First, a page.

--Following a turnover in the inbounds, Wizards coach Scott Brooks was assessed a technical foul for the second game in a row and it gave the Nets a free throw to cut the deficit to 86-83 with 7:34 left. Booker then had a layup to trim the deficit to one and Brooks called a timeout. That’ll cost him $2,000. Very little was called both ways when the game was on the line and played at a breakneck pace. At halftime, despite the attacking efforts of Wall and Beal off the dribble they combined to shoot 0 free throws.

--After shooting 4-for-10 on free throws in the first half (facing Nets superfan Mr. Whammy), the Wizards went 21-for-23 in the second half on the other end (away from Mr. Whammy. Wall’s foul shot in the end made it a two-possession game to seal the victory. Coincidence?

[RELATED: State of the Wizards: 3-point defense getting better]

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Watch Rui Hachimura’s shutdown block

Watch Rui Hachimura’s shutdown block

Rui Hachimura continued his dominance in international friendlies Saturday as he put up 31 points and five rebounds in a winning effort over Germany.

After a highlight-reel performance in Thursday's loss to Argentina, Hachimura was back at it two days later.

That block at the 37-second mark is just filthy. It would also be goaltending in the NBA, but FIBA rules allow players to touch the ball at pretty much any time once it's made contact with some part of the hoop. Nevertheless, the athleticism to make this play is what stands out.

But Hachimura wasn't finished.

He looks more like Steph Curry leading that breakaway, dribbling behind his back and finishing at the rim himself than a 6-foot-8 forward.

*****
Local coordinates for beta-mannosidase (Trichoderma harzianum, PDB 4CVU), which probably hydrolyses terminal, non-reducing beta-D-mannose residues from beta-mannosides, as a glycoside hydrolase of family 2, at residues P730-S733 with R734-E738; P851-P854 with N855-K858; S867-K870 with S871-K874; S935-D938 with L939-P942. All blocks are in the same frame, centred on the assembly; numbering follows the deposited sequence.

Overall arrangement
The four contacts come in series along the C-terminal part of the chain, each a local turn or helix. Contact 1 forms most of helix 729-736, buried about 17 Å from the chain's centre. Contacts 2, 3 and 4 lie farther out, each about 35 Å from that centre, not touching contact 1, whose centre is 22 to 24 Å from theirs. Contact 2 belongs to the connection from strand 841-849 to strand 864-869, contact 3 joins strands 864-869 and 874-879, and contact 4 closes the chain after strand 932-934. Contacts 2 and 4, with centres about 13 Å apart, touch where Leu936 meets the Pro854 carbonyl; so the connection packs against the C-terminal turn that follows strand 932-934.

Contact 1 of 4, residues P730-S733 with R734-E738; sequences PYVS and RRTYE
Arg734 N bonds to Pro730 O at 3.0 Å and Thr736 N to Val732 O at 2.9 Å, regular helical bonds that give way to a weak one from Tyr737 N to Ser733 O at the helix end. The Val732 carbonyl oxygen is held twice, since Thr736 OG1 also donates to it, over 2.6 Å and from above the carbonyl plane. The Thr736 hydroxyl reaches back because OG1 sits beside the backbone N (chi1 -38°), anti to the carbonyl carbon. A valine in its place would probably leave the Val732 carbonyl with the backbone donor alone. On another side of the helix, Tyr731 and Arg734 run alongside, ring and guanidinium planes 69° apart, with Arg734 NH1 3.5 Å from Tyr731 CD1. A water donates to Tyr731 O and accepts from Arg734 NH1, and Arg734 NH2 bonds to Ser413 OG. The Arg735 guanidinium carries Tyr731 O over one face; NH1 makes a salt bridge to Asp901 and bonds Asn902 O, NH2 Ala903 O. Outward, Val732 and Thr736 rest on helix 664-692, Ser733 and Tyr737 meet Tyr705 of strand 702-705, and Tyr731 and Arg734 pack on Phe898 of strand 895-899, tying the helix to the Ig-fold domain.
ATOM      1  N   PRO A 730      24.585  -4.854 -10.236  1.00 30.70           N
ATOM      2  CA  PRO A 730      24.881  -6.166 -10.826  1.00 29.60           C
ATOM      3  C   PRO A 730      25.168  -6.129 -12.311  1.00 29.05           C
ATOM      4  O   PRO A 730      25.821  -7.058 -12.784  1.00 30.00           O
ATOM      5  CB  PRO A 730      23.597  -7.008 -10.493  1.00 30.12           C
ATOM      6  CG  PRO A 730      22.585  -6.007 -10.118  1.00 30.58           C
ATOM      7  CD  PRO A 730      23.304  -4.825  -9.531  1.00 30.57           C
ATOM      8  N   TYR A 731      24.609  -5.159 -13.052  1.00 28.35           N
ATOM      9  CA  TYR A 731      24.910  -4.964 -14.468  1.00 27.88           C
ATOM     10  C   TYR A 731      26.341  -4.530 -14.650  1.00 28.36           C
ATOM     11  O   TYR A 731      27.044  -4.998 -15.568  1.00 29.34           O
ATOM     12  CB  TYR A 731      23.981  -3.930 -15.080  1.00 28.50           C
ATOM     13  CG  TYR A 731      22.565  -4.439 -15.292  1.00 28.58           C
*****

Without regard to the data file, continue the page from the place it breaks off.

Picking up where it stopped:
With the international friendly schedule at its end, Japan will tip off the 2020 FIBA World Cup on Sunday, Sept. 1 against Turkey. After a matchup with the Czech Republic, Hachimura and Japan will take on his future NBA opponents when they face the United States on Sept. 5.

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Maryland native Quinn Cook tells the behind-the-scenes story of his road to the Lakers

Maryland native Quinn Cook tells the behind-the-scenes story of his road to the Lakers

Before he joined the Los Angeles Lakers as part of a blockbuster summer that saw them land Anthony Davis, before he won the NBA Finals as a role player with the Golden State Warriors, and before he averaged double-digit scoring and won the NCAA tournament at Duke, Quinn Cook was a star point guard at DeMatha Catholic High School in Hyattsville, Md.

Cook was in town this week for his fourth annual youth basketball camp at First Baptist Church of Glenarden in Landover. NBC Sports Washington’s Chris Miller sat down with the former Stag, who he’s known since the now-Lakers guard was 14 years old, on the Wizards Talk podcast.

Miller talked with Cook about why he feels connected to kids in the local community and what it was like losing his father as a teenager. One of his closest friends is fellow DeMatha product Victor Oladipo, who helped him get through the loss of his father Ted when he died suddenly in 2008 after going into a coma following a colon procedure.

“My best friend Norman and Victor, their parents took them out of school, and they were with me for two weeks,” Cook said. “At the funeral, [head coach Mike] Jones had the entire DeMatha basketball program…come to the funeral and all sit together [with] their uniforms on.”

Cook also went on to talk about his time at Duke, the viral video in which he convinced some people at the mall he was J Cole and his obsession with winning before going into how he landed in Los Angeles this offseason.

“When Golden State withdrew their qualifying offer, I became unrestricted and had some teams call me and the Lakers thing, it just happened quick,” Cook said. “I had talks with them, AD called me, [LeBron James] called Rob Palinka for me, and Coach K called them, talked to Bron and stuff and we got it done.”

Check out the full podcast below and listen to Miller talk hoops every week on the Wizards Talk podcast.